D3 is taking the lead in keeping track of census tract changes in Michigan right after the release of the 2020 Census, to make sure users have access to the most up-to-date community facts at the census tract level, and when users are comparing the Census over the years, they are comparing the data in the same geography. 

We have established three different types of census tract changes during our process:

Split census tracts are new tracts that are created by splitting a single census tract into two new geographies. As mentioned earlier, this type of tract change is usually caused by a significant increase in population. 

These tracts typically retain their original tract ID number, but with additional numbers appended to the end. For instance, the 2010 census tract 26163531500 has been split to form tracts 26163531501 and 26163531502. We’ll be examining tract ID numbers in more detail a bit later in this blog.

Combined census tracts are new census tracts that are formed by merging two or more established census tracts into single geography. These changes are typically made due to a significant decrease in population across neighboring tracts. 

These tracts are typically assigned a new tract ID number by the U.S. Census Bureau but are considered distinct from other “new” census tracts.

New census tracts are created by merging only portions of established Census tracts into new shapes. These might be the result of a shift in population that is disproportionate across the original geography. 

Like combined census tracts, new census tracts are typically assigned new tract ID numbers by the U.S. Census Bureau. 

We identified these census tract changes based on three approaches: relying on the Census Bureau’s renumbering system for geographic changes, visually comparing the boundary shape changes between 2010 and 2020 census tracts, and using GIS tools to compare the geometric differences between 2010 and 2020 census tracts.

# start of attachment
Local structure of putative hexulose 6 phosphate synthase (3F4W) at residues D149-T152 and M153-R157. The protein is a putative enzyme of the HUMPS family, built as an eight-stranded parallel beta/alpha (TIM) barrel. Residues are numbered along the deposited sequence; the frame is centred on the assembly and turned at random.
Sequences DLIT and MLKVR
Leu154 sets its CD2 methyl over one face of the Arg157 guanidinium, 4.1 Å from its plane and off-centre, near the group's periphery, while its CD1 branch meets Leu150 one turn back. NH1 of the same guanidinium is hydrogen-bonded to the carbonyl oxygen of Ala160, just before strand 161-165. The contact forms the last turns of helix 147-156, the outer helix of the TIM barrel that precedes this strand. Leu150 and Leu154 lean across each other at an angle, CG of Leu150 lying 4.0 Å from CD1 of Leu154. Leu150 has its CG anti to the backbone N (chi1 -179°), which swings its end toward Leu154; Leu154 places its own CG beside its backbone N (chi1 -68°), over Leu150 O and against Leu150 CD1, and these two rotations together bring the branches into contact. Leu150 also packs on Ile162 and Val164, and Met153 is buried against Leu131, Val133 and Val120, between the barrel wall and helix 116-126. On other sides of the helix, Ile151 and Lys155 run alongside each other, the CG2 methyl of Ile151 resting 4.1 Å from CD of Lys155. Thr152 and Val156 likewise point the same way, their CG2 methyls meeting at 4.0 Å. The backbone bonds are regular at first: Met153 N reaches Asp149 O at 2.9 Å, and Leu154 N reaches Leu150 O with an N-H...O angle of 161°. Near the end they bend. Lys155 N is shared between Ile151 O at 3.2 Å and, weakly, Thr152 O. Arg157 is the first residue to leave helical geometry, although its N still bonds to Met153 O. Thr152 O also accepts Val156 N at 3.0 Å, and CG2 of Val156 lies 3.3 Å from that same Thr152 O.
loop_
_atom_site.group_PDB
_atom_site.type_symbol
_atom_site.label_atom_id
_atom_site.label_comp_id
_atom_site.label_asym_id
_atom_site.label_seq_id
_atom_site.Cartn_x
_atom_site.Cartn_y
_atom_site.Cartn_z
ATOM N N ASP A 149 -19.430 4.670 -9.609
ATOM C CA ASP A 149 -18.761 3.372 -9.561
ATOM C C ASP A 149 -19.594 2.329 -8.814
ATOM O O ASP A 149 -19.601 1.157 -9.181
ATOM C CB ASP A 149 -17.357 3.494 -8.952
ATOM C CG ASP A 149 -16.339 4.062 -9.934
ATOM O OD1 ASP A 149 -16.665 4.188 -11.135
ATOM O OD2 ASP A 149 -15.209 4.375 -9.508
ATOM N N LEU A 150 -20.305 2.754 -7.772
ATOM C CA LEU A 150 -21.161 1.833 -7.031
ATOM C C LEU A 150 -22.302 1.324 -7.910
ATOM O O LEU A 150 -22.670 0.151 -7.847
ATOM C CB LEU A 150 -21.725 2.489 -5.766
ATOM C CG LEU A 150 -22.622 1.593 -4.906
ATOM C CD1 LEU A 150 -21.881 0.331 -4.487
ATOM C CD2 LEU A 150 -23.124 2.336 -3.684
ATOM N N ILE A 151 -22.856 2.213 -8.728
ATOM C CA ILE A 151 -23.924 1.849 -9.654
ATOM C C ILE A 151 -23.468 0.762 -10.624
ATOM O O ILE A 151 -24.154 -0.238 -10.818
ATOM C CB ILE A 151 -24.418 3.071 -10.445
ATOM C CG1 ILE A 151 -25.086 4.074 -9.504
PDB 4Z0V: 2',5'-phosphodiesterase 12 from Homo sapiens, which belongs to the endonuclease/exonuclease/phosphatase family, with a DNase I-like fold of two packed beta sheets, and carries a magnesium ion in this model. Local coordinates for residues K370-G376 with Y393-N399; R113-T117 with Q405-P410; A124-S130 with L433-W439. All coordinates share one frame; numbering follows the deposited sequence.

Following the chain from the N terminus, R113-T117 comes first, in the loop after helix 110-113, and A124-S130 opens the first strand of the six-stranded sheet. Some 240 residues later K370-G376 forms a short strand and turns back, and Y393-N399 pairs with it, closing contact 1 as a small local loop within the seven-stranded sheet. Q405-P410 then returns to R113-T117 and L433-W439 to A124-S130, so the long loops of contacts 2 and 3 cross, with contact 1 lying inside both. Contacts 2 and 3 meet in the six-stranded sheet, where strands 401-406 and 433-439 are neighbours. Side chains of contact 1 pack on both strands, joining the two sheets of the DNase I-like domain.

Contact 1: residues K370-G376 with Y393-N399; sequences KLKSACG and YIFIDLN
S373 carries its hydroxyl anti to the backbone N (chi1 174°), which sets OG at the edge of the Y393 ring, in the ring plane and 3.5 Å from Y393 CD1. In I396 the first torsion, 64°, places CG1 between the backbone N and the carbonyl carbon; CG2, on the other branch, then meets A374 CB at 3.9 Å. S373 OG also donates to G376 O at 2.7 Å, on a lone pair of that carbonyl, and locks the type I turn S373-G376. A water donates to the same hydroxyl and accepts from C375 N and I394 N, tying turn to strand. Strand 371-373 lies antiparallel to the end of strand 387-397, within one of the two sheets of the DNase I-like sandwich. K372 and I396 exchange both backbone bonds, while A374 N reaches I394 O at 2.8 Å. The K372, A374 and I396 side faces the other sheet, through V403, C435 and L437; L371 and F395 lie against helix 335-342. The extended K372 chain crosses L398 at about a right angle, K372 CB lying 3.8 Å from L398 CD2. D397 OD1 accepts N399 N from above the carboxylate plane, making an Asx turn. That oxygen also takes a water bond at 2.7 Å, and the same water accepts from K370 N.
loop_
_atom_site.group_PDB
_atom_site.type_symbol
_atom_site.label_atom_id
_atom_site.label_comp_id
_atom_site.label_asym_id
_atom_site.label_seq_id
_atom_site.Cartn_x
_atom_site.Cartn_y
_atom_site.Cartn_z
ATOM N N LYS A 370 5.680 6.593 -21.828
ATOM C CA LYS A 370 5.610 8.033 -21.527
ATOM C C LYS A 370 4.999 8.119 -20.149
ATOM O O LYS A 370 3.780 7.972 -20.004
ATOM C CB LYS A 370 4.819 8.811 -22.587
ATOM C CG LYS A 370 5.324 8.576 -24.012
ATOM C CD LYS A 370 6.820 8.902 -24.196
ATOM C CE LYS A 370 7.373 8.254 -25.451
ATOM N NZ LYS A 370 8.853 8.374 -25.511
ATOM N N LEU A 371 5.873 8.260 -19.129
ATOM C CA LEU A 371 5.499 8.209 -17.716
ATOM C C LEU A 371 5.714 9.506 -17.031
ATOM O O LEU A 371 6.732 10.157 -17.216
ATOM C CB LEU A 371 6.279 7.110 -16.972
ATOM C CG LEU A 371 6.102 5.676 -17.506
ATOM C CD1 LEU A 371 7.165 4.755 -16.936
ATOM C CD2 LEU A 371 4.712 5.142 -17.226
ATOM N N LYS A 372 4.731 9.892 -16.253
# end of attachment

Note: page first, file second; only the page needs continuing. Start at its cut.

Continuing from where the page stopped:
Here are some details for each of these approaches:

The Census Bureau’s Numbering System

For efficient data processing and publication, the Census Bureau identifies census tracts by numbers rather than names. Each census tract is assigned with a 4-digit basic number, sometimes with an additional 2-digit suffix, as its unique identifier. This is also called the census tract ID

We were able to easily identify newly created census tracts by comparing census tract IDs from 2010 and 2020. We just needed to pick out IDs from 2020 that were not present among the 2010 census tracts.  

The 2-digit suffix referenced above is used to record modifications that have been made to the census tract throughout the years, such as census tract splits. When new census tracts are created by splitting an old census tract, The U.S. Census Bureau recommends retaining the original tract ID and appending two digits to the end that begin with 01. 

For instance, if there was a census tract “10100” that was split into two new tracts in the 2020 Census, the new tract IDs would be 10101 and 10102. And, if the new tract “10101” was split into two new tracts in the 2030 Census, the new tract IDs would be 10111 and 10112 or 10103 and 10104.

We used this renumbering system to figure out which 2020 census tracts were created by splitting 2010 census tracts. This helped us to identify 81.6% of census tract changes. 

Visually Comparing

We then visually examined the 2020 census tracts that have completely new census tract IDs and compared them with the 2010 census tracts in ArcGIS, so that we could identify which new 2020 census tracts were created by combining the 2010 census tracts.

Some of the new census tracts completely merged two or more 2010 census tracts, resulting in the combined census tracts we discussed earlier in this blog. Others only merged portions of neighboring census tracts, resulting in what we defined as new census tracts. 

Comparing Boundary Changes Using Geoprocessing Tools

The remaining 2020 census tracts had the same census tract ID as that of 2010. They were compared with 2010 tracts based on their shapes and boundaries to identify 2020 tracts that have expanded or shrunk in size but still kept their previous census tract IDs. 

Expanded census tracts are the ones that have a larger geometric shape and geographic size than their 2010 counterparts. Shrank census tracts have a smaller shape and size than their 2010 counterparts. 

This process ensures that D3 data users are always comparing the data in the same geography through the years.

Want to know how census tract changes have impacted Detroit and your community? Check out our blog about census tract changes in Michigan and Detroit.